Guest Column - February 2009
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Exercise & Fitness

Women & Weights: Overcoming Barriers

By Jaclyn Haines, Abigail Thrine, Dr. Peter Titlebaum & Corinne M. Daprano


Even moderate resistance training can help reduce injuries because of the physical adaptations that occur in bones, ligaments and tendons after training, especially in older females, according to the Harvard Women's Health Watch in 2004.

Additional benefits of weight training were found in a study conducted by Erica Depcik and Lavon Williams in their article "Weight Training and Body Satisfaction of Body-Image-Disturbed College Women." This was published in the Journal of Applied Sport Psychology in 2004 and sought to examine the effects of weight training on body satisfaction among college-aged women with body-image disturbances. They found that weight training actually increased body satisfaction among women with distorted body images. The researchers also praised weight training's immediate feedback that allowed women to increase their weight loads as their strength increased. Lastly, weight training added to the overall health of a woman and was easily accessible due to the central location of recreation complexes on college campuses.

In 2006, a study's results were published by Ruth Henry, Mark Anshel and Timothy Michael in an article called "Effects of Aerobic and Circuit Training on Fitness and Body Image Among Women." This appeared in the Journal of Sport Behavior and examined the effects of weight training on fitness and body image among women. The researchers concluded that weight training enhanced both body image and overall feelings of well-being. Interestingly enough, the women who experienced the greatest improvements included those who were heavier and who were not previously involved in any other regular physical activity. Even more interesting, several of the participants actually gained an insignificant amount of weight during the study, but still reported improved body image as a result of weight lifting.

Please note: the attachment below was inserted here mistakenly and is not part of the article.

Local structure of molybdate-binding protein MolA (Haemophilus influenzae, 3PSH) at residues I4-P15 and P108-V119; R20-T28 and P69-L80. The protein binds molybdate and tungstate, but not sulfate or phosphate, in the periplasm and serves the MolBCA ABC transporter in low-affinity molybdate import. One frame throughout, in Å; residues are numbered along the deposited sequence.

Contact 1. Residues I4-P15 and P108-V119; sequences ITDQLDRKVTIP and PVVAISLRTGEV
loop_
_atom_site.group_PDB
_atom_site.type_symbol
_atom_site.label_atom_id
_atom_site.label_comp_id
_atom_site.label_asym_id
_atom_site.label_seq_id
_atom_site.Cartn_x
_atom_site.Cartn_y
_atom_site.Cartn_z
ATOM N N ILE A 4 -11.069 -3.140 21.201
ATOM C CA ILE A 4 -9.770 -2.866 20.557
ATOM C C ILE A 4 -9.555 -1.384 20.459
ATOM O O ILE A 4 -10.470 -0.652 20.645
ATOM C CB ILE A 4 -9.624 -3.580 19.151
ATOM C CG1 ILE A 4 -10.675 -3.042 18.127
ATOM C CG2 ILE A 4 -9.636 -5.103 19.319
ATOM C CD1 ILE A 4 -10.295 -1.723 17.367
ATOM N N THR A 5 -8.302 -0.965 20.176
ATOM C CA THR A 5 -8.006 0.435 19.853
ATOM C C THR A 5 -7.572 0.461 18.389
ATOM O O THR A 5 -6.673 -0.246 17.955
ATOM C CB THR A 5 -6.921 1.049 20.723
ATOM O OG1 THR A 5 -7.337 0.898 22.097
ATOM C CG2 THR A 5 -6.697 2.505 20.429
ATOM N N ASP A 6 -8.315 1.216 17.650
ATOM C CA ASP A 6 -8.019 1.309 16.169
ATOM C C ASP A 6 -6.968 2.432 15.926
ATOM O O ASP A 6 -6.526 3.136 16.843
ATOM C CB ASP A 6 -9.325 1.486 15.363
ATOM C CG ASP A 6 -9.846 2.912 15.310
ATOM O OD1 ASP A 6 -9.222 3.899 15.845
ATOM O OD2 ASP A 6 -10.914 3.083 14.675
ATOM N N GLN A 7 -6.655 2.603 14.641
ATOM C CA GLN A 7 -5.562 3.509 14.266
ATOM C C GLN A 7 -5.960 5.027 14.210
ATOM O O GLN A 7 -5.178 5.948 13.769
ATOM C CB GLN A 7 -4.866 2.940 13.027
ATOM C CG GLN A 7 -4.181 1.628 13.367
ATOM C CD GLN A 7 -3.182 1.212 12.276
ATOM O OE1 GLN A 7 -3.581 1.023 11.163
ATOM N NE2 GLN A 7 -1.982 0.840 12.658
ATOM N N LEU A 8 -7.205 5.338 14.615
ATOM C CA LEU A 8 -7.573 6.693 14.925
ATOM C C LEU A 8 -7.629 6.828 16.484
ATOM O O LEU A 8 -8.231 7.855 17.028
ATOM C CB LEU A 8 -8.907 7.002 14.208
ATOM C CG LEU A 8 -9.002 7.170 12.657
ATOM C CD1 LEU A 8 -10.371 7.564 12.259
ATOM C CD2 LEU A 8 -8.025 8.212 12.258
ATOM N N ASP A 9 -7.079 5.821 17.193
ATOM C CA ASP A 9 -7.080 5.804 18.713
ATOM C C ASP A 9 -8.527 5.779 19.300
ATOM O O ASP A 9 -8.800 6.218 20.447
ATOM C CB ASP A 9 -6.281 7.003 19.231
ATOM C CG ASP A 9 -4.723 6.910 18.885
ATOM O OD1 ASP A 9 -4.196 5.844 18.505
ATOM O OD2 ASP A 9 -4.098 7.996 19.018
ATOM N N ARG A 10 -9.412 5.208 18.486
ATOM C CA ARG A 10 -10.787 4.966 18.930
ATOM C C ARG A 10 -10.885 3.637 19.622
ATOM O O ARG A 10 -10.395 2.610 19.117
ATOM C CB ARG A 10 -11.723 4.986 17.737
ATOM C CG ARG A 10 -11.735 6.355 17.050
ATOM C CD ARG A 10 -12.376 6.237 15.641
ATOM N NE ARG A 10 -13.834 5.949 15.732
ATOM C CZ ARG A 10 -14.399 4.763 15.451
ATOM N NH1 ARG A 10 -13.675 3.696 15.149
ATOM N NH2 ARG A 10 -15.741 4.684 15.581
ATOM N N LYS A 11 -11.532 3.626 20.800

Finally, weight training for women has also been shown to drastically improve mood as reported by Courtney Rocheleau, Gregory Webster, Angela Bryan and Jacquelyn Frazier in their article "Moderators of the Relationship Between Exercise and Mood Changes: Gender, Exertion Level, and Workout Duration," which appeared in Psychology and Health in 2004. They found that positive mood benefits were apparent after one bout of exercise and in as little as 10 minutes of activity. Furthermore, women who participated in weight training exercises reported the lowest post-exercise negative mood, when compared to those who participated only in cardiovascular activity.

What conclusion can fitness facility directors draw from all this research? In order to encourage more women to use the weight room, an educational class teaching the benefits, myths and tips of weight training may be needed.



ABOUT THE AUTHORS

Jaclyn Haines is an undergraduate student at the University of Dayton currently studying Sport Management, Marketing and Spanish.
Abigail Thrine is the assistant director for Facility Operations for the Department of Campus Recreation at the University of Dayton.
Dr. Peter Titlebaum is associate professor of Sport Management at the University of Dayton with more than 25 years of experience teaching and coaching.
Corinne M. Daprano is an associate professor of Sport Management for the Department of Health and Sport Science at the University of Dayton with more than 20 years of experience working in the sport and recreation industry.